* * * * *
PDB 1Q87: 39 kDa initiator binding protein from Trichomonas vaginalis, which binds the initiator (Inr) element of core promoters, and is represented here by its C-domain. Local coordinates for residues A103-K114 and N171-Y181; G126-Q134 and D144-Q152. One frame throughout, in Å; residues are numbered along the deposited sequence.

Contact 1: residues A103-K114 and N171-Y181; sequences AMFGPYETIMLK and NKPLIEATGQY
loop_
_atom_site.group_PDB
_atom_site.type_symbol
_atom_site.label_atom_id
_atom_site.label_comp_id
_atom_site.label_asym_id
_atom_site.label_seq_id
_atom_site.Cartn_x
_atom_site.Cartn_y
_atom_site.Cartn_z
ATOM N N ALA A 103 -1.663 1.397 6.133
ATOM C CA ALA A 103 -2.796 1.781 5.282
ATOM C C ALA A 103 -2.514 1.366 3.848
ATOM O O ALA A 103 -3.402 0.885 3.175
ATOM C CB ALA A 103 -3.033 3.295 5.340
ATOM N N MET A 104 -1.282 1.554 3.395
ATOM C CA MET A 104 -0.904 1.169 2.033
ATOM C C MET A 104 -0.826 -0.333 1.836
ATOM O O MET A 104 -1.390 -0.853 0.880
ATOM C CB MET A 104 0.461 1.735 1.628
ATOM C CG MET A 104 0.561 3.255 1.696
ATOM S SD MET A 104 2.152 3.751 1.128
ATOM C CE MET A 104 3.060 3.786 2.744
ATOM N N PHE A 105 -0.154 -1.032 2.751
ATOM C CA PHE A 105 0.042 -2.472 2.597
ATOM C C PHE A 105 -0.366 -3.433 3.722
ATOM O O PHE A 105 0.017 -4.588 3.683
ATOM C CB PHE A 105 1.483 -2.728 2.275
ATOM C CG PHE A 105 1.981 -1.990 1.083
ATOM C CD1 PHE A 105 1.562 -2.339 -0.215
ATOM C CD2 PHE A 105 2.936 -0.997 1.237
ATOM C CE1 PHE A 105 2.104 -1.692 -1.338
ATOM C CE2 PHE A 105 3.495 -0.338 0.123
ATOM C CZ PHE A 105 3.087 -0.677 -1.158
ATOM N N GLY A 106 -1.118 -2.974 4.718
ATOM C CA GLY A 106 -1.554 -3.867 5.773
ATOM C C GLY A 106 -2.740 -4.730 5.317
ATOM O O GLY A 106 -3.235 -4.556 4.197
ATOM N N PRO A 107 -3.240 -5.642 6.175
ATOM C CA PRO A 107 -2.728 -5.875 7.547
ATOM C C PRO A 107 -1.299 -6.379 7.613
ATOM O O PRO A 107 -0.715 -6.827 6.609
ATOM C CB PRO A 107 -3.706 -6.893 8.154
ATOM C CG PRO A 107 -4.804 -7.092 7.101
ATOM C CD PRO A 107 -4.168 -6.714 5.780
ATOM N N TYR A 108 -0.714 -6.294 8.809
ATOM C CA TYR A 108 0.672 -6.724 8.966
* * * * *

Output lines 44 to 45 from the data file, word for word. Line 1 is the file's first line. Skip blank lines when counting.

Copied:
ATOM O O PRO A 107 -0.715 -6.827 6.609
ATOM C CB PRO A 107 -3.706 -6.893 8.154